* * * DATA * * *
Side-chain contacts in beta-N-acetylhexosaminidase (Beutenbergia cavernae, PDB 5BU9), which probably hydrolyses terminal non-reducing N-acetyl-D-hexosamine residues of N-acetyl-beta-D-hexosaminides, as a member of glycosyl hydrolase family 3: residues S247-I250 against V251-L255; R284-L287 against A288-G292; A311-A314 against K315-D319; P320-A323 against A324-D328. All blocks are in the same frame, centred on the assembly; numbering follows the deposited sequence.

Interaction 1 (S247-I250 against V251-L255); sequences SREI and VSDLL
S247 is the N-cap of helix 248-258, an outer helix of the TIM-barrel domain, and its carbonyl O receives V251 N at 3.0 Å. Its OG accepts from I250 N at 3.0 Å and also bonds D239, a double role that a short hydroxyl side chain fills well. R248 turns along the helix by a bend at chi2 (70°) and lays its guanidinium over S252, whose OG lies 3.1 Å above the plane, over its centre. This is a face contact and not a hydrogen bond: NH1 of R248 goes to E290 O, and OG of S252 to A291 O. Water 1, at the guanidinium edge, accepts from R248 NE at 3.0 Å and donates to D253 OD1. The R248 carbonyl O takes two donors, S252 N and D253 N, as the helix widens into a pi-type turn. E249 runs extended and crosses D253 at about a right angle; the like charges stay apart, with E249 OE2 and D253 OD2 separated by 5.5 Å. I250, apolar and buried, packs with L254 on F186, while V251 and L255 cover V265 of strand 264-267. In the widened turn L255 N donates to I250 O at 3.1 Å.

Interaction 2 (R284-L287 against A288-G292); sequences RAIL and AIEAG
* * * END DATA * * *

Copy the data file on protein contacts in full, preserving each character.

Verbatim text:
Side-chain contacts in beta-N-acetylhexosaminidase (Beutenbergia cavernae, PDB 5BU9), which probably hydrolyses terminal non-reducing N-acetyl-D-hexosamine residues of N-acetyl-beta-D-hexosaminides, as a member of glycosyl hydrolase family 3: residues S247-I250 against V251-L255; R284-L287 against A288-G292; A311-A314 against K315-D319; P320-A323 against A324-D328. All blocks are in the same frame, centred on the assembly; numbering follows the deposited sequence.

Interaction 1 (S247-I250 against V251-L255); sequences SREI and VSDLL
S247 is the N-cap of helix 248-258, an outer helix of the TIM-barrel domain, and its carbonyl O receives V251 N at 3.0 Å. Its OG accepts from I250 N at 3.0 Å and also bonds D239, a double role that a short hydroxyl side chain fills well. R248 turns along the helix by a bend at chi2 (70°) and lays its guanidinium over S252, whose OG lies 3.1 Å above the plane, over its centre. This is a face contact and not a hydrogen bond: NH1 of R248 goes to E290 O, and OG of S252 to A291 O. Water 1, at the guanidinium edge, accepts from R248 NE at 3.0 Å and donates to D253 OD1. The R248 carbonyl O takes two donors, S252 N and D253 N, as the helix widens into a pi-type turn. E249 runs extended and crosses D253 at about a right angle; the like charges stay apart, with E249 OE2 and D253 OD2 separated by 5.5 Å. I250, apolar and buried, packs with L254 on F186, while V251 and L255 cover V265 of strand 264-267. In the widened turn L255 N donates to I250 O at 3.1 Å.

Interaction 2 (R284-L287 against A288-G292); sequences RAIL and AIEAG